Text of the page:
This won’t be the most thematically coherent post I’ve written (why change things now, PlaidCamper?), it’s more an attempt to link what can be overlooked with being thankful (be warned – it might get a little saccharine, or even maple syrupy…)
There’s always so much to be thankful for, and it isn’t always the big things. Maybe it is about being thankful and grateful for the small things, and realizing that the truth is these little items are what really matter. They are the big things!
Before we went off on our lengthy Taylor Lake hike last time out, we had a shortish hike along the Bow River, a few steps from our tent, and walking downstream away from the busy Lake Louise townsite. I enjoy Louise, but as I’ve mentioned before, it is worth getting to certain places early and enjoying them before the crowds arrive. So we didn’t bother heading up to the famed lake, choosing instead to take a wander along the riverbank. I’m so happy we did! We got to enjoy the season in small ways, uncovering little delights instead of the usual – always appreciated – large scale grandeur.
The views were up and downstream, and to be fair, still rate as pretty spectacular, even on a grey and overcast day.
The autumnal delights were fine in their own more modest way, splashes of muted colour made brighter by the dark background and low light.
Finding patches of beauty, items to marvel at in their own right, instead of being distracted by the epic and sometimes overwhelming landscape, was really quite delightful, and rather restful. Being outdoors in mountain regions is always good for recharging and recalibration, never unwelcome, but the afternoon ramble wasn’t about the monumental, and was restorative for being lower key. We were more than thankful for that.
The second Monday in October is when Canadian Thanksgiving is celebrated, and it’s a special time for us – this was when we arrived in Canada! We were excited to arrive, bemusing friends we left behind in sunny SW France, having chosen to switch long summers for long winters. We stayed in a pleasant downtown hotel amid the towering skyscrapers, thrilling to how different it was from the tiny hamlet we’d left behind. Difference is often exciting. We wandered out to explore, and were mystified by how quiet it was – nothing like a big city at all! Where were all the people? Quieter than a French village on a Sunday?! We didn’t know it was Thanksgiving weekend, and that many people had gone away to be with family, or were at home with family.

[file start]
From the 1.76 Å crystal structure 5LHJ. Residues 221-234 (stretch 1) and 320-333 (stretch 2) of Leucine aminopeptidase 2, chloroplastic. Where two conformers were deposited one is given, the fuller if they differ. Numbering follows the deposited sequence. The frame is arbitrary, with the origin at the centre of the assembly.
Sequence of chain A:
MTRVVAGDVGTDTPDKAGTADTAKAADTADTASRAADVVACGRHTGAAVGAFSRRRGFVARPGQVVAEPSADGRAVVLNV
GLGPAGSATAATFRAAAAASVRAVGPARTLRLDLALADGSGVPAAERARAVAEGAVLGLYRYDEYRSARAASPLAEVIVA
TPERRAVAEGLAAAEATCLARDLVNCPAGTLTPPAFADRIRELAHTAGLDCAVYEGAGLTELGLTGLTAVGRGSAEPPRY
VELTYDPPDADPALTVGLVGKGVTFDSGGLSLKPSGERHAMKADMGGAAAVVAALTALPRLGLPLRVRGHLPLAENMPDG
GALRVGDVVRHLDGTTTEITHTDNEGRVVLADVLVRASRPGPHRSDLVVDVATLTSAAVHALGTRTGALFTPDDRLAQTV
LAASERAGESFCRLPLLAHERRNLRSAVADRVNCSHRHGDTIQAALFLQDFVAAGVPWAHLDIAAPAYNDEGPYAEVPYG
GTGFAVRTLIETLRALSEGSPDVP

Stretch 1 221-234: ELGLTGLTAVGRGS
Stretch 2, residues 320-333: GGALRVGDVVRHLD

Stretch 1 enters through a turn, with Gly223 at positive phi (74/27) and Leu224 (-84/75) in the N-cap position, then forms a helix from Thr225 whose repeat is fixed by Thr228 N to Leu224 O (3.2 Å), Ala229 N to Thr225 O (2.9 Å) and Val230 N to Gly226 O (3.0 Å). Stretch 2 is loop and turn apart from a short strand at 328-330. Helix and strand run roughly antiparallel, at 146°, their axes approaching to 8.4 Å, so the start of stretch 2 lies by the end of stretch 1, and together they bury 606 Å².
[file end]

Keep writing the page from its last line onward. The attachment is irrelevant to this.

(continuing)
We’ll be away ourselves this Canadian Thanksgiving, staying in a little cabin in Yoho. Quiet places, shared with special people, hidden retreats that are reachable from the city, well, these can be added to a long and wonderful list of what we can be thankful for. Family, friends, the students we teach, and colleagues we learn from. A warm and welcoming country, where diversity and multiculturalism is generally celebrated, a mostly successful mosaic spread across a rugged land and in a challenging climate. The little/big things that can all too easily be taken for granted when you have them.
So, if you’re in Canada, from Canada, wishing you could be in Canada (if for only a little while), or have Canadian friends, I hope you have a wonderful Thanksgiving weekend! And if none of the previous applies, no worries, have a wonderful weekend anyway (and maybe add a little maple syrup!)
Thanks for reading! As ever, please feel free to comment or share a story (another small thing to be thankful for – the warm, witty and creative people to be found here), and keep your guy ropes secure.